Royal Television Society Craft & Design Awards Tape & Film Editing Andrew Hulme Nominated
Screen Nation Film & TV Awards Technical Achievement Nominated

References[edit]

  1. ^ a b Lawson, Mark (16 September 2002). "TV review". The Guardian. Retrieved 1 May 2013. 
  2. ^ a b Deans, Jason (27 November 2001). "Channel 4 bares White Teeth". The Guardian. Retrieved 1 May 2013. 
  3. ^ "White Teeth to be televised". BBC News. 27 November 2001. Retrieved 1 May 2013. 
  4. ^ a b O'Hagan, Sean (25 August 2002). "Zadie bites back". The Observer. Retrieved 1 May 2013. 
  5. ^ Gritten, David (31 August 2002). "An everyday story of Willesden folk". The Daily Telegraph. Retrieved 1 May 2013. 
  6. ^ a b "Masterpiece Theatre". White Teeth. Retrieved 1 May 2013. 
  7. ^ Hattab, Maysa (25 September 2002). "'White Teeth' Neatly Dissects the Frictions of a Multi-Racial, Multi-Generational Society". PopMatters. Retrieved 1 May 2013.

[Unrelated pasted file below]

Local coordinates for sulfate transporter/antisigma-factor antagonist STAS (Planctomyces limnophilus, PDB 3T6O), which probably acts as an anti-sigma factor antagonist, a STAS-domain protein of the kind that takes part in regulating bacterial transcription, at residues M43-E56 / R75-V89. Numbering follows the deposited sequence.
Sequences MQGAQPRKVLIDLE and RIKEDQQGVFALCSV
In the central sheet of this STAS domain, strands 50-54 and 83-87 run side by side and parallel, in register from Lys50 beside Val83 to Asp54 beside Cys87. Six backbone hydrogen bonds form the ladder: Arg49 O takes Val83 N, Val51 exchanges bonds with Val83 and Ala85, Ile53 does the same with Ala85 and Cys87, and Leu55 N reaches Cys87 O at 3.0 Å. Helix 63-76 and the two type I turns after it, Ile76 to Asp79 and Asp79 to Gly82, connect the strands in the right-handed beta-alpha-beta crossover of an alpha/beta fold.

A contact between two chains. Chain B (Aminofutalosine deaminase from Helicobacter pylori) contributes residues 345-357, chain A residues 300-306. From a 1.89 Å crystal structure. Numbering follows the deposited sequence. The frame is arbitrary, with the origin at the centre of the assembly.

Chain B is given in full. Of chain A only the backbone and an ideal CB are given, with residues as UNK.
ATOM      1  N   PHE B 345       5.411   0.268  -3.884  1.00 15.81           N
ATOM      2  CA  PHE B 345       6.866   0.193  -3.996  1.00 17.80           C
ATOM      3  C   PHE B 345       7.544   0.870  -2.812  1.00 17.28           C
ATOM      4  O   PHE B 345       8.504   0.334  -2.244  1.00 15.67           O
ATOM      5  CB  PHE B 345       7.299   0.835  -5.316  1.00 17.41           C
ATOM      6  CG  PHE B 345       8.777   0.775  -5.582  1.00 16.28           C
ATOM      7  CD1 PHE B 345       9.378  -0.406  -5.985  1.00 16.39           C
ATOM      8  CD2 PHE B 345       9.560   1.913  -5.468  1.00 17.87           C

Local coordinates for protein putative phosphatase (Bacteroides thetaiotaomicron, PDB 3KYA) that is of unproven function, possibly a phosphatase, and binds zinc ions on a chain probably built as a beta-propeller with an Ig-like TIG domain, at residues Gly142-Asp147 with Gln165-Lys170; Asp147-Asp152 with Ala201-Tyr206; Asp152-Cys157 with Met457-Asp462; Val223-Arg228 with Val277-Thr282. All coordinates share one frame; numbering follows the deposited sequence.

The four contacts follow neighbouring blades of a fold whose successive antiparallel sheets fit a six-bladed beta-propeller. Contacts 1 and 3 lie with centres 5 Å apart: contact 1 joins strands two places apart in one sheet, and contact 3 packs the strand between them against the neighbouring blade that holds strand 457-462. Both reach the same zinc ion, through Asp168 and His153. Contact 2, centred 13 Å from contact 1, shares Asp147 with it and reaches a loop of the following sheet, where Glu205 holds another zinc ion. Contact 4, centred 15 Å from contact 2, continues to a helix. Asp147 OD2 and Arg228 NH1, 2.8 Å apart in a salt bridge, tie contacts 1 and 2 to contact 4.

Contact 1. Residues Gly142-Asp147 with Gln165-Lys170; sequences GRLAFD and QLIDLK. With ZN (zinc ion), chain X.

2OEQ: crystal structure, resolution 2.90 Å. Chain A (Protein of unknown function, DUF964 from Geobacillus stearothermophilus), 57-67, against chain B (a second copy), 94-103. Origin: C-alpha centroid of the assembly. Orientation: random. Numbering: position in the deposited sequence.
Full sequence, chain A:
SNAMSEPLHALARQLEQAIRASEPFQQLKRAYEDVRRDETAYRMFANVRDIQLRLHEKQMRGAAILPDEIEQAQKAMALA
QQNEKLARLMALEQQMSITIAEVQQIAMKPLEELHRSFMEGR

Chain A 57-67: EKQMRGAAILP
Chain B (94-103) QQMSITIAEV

8. ^ Dean, Jason (18 September 2002). "White Teeth fails to dazzle for Channel 4". The Guardian. Retrieved 1 May 2013. 
  9. ^ "White Teeth". TV.com. Retrieved 1 May 2013. 
  10. ^ "Add Your Views: White Teeth". BBC News. 1 October 2002. Retrieved 1 May 2013. 
  11. ^ "White Teeth". BBC News. 25 September 2002. Retrieved 1 May 2013. 
  12. ^ Casciani, Dominic (17 September 2002). "White Teeth sparkles on TV". BBC News. Retrieved 1 May 2013. 
  13. ^ a b c d e "White Teeth". Company Pictures. September 2002. Retrieved 1 May 2013. 
  14. ^ Leonard, John (12 May 2003). "The Melting Plot". New York: New York. Retrieved 1 May 2013. 

External links[edit]